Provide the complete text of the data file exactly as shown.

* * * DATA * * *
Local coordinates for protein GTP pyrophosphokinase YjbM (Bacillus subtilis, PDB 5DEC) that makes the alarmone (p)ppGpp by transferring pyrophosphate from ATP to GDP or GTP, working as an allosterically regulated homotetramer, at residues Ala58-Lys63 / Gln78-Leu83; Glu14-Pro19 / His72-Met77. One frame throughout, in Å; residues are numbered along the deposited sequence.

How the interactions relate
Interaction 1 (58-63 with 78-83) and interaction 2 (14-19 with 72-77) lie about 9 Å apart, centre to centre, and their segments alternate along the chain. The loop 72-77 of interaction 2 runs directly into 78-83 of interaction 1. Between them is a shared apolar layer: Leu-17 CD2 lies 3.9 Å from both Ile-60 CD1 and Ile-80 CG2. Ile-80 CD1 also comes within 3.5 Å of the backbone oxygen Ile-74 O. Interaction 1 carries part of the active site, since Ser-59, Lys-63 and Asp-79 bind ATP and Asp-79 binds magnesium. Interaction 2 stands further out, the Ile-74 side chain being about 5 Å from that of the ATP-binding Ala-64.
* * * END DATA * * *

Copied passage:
Local coordinates for protein GTP pyrophosphokinase YjbM (Bacillus subtilis, PDB 5DEC) that makes the alarmone (p)ppGpp by transferring pyrophosphate from ATP to GDP or GTP, working as an allosterically regulated homotetramer, at residues Ala58-Lys63 / Gln78-Leu83; Glu14-Pro19 / His72-Met77. One frame throughout, in Å; residues are numbered along the deposited sequence.

How the interactions relate
Interaction 1 (58-63 with 78-83) and interaction 2 (14-19 with 72-77) lie about 9 Å apart, centre to centre, and their segments alternate along the chain. The loop 72-77 of interaction 2 runs directly into 78-83 of interaction 1. Between them is a shared apolar layer: Leu-17 CD2 lies 3.9 Å from both Ile-60 CD1 and Ile-80 CG2. Ile-80 CD1 also comes within 3.5 Å of the backbone oxygen Ile-74 O. Interaction 1 carries part of the active site, since Ser-59, Lys-63 and Asp-79 bind ATP and Asp-79 binds magnesium. Interaction 2 stands further out, the Ile-74 side chain being about 5 Å from that of the ATP-binding Ala-64.